Christie said "it wasn't just [O'Dowd's] obligation" to respond to the bridge controversy, noting the involvement of McKenna.

While O'Dowd's testimony mostly matched what he told Christie's lawyers, according to a summary of the interview released by the firm, he contradicted some of the firm's report. The firm said McKenna reported not having a conversation about the lane closures until November, but O'Dowd recalled a conversation with McKenna and Christie that touched on the issue in October.

O'Dowd also contradicted testimony from other aides and the Gibson Dunn report portraying Kelly as erratic and insecure.

O'Dowd said he had a "very high opinion" of Kelly, whom he described as "hardworking, energetic and loyal." He believed her when he asked during a phone conversation on Dec. 12 whether she had "anything to do with closing the lanes," and she replied, "Absolutely not."

Much of Monday's testimony centered on the period around Dec. 12, when O'Dowd said Christie directed him during a meeting at the governor's mansion at Drumthwacket to question Kelly about her role in the closures.

O'Dowd said Christie told him that "all the noise about politics and political retribution" had become "a major distraction."

Christie's former campaign manager, Bill Stepien, was also at Drumthwacket that day. Christie told O'Dowd he had spoken to Stepien and did not believe he was involved, O'Dowd said.

Christie has since cut ties with Stepien, who exchanged e-mails with Wildstein disclosed in January that were derogatory toward Sokolich.

Stepien, who like Kelly has refused to provide documents to the panel, attended part of the hearing with lawyer Kevin Marino. The state disclosed Monday that it would pay Marino $175,000 for representing Stepien, who worked in Christie's administration before April 2013.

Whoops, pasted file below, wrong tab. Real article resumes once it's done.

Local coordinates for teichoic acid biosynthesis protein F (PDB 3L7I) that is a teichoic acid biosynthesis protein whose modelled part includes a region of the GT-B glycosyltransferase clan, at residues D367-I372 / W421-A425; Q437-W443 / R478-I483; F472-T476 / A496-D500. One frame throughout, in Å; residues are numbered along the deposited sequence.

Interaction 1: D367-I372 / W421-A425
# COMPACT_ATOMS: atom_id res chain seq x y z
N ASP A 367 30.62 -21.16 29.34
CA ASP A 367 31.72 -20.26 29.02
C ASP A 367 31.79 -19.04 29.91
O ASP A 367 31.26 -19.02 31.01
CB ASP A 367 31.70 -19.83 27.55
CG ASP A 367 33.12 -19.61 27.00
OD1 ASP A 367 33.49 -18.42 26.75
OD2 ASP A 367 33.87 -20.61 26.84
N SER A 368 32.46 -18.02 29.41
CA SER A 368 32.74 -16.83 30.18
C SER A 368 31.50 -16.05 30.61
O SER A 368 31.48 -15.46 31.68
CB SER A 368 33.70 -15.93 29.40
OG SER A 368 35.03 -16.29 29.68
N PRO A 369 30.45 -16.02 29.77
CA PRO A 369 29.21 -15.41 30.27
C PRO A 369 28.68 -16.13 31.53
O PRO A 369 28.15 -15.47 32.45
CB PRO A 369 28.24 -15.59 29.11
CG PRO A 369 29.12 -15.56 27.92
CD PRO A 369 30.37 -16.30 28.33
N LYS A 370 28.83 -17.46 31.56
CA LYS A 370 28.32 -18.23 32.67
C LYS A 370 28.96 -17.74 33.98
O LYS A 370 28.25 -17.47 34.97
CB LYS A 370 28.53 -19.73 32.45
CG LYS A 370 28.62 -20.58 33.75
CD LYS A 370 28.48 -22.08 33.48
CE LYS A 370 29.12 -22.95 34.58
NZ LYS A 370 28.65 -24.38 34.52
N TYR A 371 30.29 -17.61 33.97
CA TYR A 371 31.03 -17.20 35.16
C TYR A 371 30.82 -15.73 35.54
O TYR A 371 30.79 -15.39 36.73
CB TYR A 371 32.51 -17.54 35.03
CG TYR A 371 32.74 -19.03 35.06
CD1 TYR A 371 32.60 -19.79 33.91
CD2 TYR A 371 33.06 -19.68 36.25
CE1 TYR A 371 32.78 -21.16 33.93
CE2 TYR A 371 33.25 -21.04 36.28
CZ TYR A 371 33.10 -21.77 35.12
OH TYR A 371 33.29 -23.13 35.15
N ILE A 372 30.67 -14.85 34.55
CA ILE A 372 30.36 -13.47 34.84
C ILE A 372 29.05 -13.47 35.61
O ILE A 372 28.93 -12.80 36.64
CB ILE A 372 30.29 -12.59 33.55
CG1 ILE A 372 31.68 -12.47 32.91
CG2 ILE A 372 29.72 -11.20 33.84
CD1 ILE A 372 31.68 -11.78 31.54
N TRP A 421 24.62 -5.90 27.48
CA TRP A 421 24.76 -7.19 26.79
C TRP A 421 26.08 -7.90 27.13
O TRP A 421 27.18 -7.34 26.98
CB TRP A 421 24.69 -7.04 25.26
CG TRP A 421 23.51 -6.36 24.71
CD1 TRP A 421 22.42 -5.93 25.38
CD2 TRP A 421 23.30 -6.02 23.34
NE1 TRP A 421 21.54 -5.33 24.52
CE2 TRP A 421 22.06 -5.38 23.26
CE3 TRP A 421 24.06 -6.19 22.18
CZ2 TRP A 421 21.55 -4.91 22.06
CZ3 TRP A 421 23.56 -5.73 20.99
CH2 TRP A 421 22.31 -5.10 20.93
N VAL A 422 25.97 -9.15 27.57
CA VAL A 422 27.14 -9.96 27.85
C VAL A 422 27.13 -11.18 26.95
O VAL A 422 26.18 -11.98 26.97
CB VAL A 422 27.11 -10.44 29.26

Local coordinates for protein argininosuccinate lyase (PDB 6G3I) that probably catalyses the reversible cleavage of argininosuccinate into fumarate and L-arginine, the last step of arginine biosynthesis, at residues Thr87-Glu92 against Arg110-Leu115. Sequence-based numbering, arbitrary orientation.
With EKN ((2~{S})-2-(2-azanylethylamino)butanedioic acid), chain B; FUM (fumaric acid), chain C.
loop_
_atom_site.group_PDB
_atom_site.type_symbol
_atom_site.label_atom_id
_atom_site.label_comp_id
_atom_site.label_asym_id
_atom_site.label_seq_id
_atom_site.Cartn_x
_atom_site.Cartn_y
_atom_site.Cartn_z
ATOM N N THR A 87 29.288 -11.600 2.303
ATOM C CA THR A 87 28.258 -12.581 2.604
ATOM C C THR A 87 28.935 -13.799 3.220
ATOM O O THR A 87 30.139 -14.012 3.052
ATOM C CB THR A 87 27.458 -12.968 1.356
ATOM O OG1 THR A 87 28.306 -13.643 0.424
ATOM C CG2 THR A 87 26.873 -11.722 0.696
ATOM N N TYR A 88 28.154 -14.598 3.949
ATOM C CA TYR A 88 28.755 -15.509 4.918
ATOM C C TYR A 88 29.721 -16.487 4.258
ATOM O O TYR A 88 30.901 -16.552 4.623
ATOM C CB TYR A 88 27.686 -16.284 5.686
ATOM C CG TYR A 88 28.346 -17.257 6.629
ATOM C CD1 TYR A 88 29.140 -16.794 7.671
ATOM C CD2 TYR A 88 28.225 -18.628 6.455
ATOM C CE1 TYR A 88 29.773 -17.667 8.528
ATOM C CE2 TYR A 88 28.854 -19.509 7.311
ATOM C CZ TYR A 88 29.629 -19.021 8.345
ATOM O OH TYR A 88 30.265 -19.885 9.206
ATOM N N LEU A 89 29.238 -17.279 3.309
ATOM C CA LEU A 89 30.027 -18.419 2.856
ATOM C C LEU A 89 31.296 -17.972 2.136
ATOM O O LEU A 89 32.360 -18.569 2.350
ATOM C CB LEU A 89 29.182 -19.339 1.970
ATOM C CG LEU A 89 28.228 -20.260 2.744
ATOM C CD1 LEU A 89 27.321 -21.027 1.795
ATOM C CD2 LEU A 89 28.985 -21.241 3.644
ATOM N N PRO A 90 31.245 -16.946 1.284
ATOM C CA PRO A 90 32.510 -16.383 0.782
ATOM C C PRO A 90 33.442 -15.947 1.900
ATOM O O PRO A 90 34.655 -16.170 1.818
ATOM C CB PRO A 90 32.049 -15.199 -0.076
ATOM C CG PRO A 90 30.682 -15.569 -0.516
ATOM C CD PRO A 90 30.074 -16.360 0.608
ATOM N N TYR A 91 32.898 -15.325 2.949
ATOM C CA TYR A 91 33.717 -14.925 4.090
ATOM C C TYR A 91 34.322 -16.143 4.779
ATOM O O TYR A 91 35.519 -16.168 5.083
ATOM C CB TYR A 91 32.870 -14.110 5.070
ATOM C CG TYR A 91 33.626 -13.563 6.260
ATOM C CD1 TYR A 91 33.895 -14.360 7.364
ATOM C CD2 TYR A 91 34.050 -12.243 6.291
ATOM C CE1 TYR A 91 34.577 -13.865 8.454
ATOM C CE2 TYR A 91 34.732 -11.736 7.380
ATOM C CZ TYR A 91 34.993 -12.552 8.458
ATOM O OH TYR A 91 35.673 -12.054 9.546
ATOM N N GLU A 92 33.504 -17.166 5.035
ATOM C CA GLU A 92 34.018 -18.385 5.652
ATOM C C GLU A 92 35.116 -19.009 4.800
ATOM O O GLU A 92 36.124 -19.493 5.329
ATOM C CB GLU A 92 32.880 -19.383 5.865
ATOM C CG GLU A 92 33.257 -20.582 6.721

In addition to talking to Kelly on Dec. 12, O'Dowd said he met that night with Bill Baroni, a Christie appointee at the Port Authority, to tell him his resignation would be effective the next day. Baroni has testified to the Legislature that the lane closures were part of a traffic study.

Christie held a news conference the next day to announce Baroni's resignation. Before the conference, O'Dowd said, Kelly gave him an e-mail she had received while the lane closures were underway, from another staffer describing an "extremely upset" Sokolich.

"It surprised me that I had not heard about this sooner," O'Dowd said, adding that he shared the e-mail with Christie before the news conference.

During that conference, Christie said his staff had assured him they didn't have "any knowledge about this."

O'Dowd said Christie's remark seemed "inconsistent" with his knowledge of the e-mail to Kelly, but that the question at the time was whether the governor's staff had been involved in the closures, and the discrepancy did not strike him as significant.

Wisniewski later called O'Dowd's testimony "a significant development in this investigation."

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Inquirer staff writer Julia Terruso contributed to this article.